Question techniques in Group Training

by ltconsulting on October 3, 2011

Our presentation courses are planned to significantly improve presentation skills to allow delegates of all levels to be able to make powerful presentations.  The presentation seminars that we provide are packed full of presentation tips and techniques that demonstrate strategies which will show delegates how to reduce nerves in presentations and to allow them to present confidently when presenting to clients or colleagues. Our presentation skills workshops are designed not just to show delegates how to make a simple presentation: they are designed to show delegates how to create a successful presentation also maximising the applications of PowerPoint to make great presentationsPresentation training will allow delegates to build on their presenting skills; make better presentations; enjoy making presentations and teach delegates how to present successfully.  Delegates who have taken our Presentation Courses have expressed how much they enjoyed the variety in our presentation skills training and now feel confident to present in any situation.

Question technique is a very useful tool in any training session. During theory instruction to group, it is perhaps the most powerful technique of all. The greater the degree of involvement by the trainees, the greater their commitment will be to your standards.

  • Ideally, you should encourage the trainees to ask questions as you go along, although this might not always be possible in a large class.
  • Telling the group to wait for a separate Q&A (question and answer) session at the end of the training is a great technique for presentations that are easy to grasp, and if you are limited in time. However, it isn’t a great technique for training sessions where you have a mixed group of trainees or if it is a complex topic; you risk leaving people behind if they fail to grasp the fundamental points.
  • Spontaneous questioning helps keep things informal. It gives you a chance to stop speaking for a few seconds, something which you will rapidly come to appreciate. Also, this type of technique is great if your trainees are sitting in front of a computer and you can’t see the computer screens. Keep asking “what do you see….?”, “Steven, what does the screen show now?” These questions keep you informed of the trainees progress, and keeps them on their toes as they will become aware that you will be questioning them.
  • As well as answering these questions, you should also try to learn from them. The questions will give you instant feedback on how well you are explaining the topic and whether you are moving at the right speed.
  • Listen to the questions carefully and adjust the pace accordingly. They will also help you identify topics which might need a different treatment on future occasions.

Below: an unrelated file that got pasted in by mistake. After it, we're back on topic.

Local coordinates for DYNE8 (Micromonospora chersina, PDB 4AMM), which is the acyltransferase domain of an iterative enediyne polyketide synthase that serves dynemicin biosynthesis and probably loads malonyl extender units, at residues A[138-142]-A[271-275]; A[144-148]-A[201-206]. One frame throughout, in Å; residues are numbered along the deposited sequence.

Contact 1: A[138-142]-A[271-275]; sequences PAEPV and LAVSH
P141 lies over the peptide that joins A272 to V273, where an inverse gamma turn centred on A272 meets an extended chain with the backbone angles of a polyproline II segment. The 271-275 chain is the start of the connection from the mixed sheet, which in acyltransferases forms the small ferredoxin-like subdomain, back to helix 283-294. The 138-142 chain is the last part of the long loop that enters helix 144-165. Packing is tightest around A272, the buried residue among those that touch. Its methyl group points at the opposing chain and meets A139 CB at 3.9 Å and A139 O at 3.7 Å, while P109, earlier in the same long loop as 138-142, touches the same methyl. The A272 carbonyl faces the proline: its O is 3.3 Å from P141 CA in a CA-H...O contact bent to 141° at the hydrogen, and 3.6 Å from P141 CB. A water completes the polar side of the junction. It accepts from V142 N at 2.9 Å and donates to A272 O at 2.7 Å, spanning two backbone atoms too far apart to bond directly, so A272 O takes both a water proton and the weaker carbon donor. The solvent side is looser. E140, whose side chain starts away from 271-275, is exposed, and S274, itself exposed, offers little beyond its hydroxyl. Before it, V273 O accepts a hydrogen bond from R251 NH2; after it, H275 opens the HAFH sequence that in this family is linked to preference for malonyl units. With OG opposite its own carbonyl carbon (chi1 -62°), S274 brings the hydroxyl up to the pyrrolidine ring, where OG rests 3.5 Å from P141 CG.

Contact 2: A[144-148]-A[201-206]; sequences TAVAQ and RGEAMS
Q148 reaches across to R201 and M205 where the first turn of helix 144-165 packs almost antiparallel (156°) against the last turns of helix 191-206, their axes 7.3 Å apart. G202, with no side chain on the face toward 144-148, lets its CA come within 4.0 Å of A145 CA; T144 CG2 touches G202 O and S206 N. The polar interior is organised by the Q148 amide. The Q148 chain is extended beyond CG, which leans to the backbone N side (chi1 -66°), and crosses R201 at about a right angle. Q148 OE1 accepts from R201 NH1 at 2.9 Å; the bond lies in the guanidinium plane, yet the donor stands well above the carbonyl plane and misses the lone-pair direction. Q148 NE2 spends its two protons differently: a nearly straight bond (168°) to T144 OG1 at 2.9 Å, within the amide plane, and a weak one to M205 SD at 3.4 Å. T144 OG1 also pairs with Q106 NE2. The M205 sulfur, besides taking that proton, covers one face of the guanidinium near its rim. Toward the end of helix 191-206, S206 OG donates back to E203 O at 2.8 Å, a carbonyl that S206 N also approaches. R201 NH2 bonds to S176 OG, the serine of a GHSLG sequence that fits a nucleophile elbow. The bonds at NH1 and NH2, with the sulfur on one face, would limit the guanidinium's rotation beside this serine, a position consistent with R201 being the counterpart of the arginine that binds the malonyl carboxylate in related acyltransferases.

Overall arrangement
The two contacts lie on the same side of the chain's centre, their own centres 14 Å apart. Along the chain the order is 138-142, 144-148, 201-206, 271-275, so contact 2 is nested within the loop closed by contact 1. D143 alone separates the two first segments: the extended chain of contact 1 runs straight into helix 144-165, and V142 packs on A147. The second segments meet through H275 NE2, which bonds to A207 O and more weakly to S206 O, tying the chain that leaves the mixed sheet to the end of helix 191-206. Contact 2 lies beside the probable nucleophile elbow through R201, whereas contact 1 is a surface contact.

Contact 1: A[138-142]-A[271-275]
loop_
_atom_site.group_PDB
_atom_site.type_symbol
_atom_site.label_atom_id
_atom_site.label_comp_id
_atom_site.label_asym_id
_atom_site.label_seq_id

• When answering a question, try hard never to make the trainee regret asking it. There are few things worse than asking a question and then being made to feel that the answer is obvious or is something the instructor covered ten minutes ago.
  • If you did just cover the topic, never make a point of saying so. Instead, say something like “I obviously didn’t explain that very well; let me put it another way…. ”
  • Make a point of addressing your answers to the class as a whole. This will imply that the question is of value to everyone. And it never does any harm to prefix your response with “Good question” or “I’m glad you asked that”.
  • If the trainees are reluctant to ask questions, try asking some yourself, for example, “Who can tell me the best method for… ?”. If silence still reigns, try a technique which professional trainers call the pregnant pause: simply wait, for as long as it takes. Sooner or later someone will say something, if only to end the embarrassing silence. It is surprising how often this technique will encourage a response from someone who would not otherwise open his or her mouth.
  • When seeking responses in this way, favour open questions over closed ones: “Why would you want to use this feature?” or “What’s wrong with that approach?”
  • Follow up the answers with: “Has anyone got any other views on that?” This is a good way of promoting discussion.
  • Do encourage discussions, but make sure they are kept under control and are relevant to the topic. They can provide you with additional feedback, help vary the pace, and make the trainees feel involved. Don’t overdo them however, as they are not meant to be a substitute for teaching. Three to five minutes of discussion every hour or so is probably the right amount to aim for.

Tips for asking questions

Reasons for asking questions

  • to establish existing knowledge of individuals in the group
  • to recap on previous sessions
  • to gain interest in the subject
  • to maintain interest and keep group members alert
  • to get maximum involvement of all individuals – particularly shy and quiet trainees
  • to check understanding at the end of the training
  • to stay in control of the pace and flow of training

Types of questions

1. Testing Questions – questions which test a trainee’s knowledge

  • use during the introduction to create interest or to refer back to previous sessions
  • use during the sessions to recap, though only if necessary
  • use during the consolidation phase to test whether all the new information has been understood and can be accurately recalled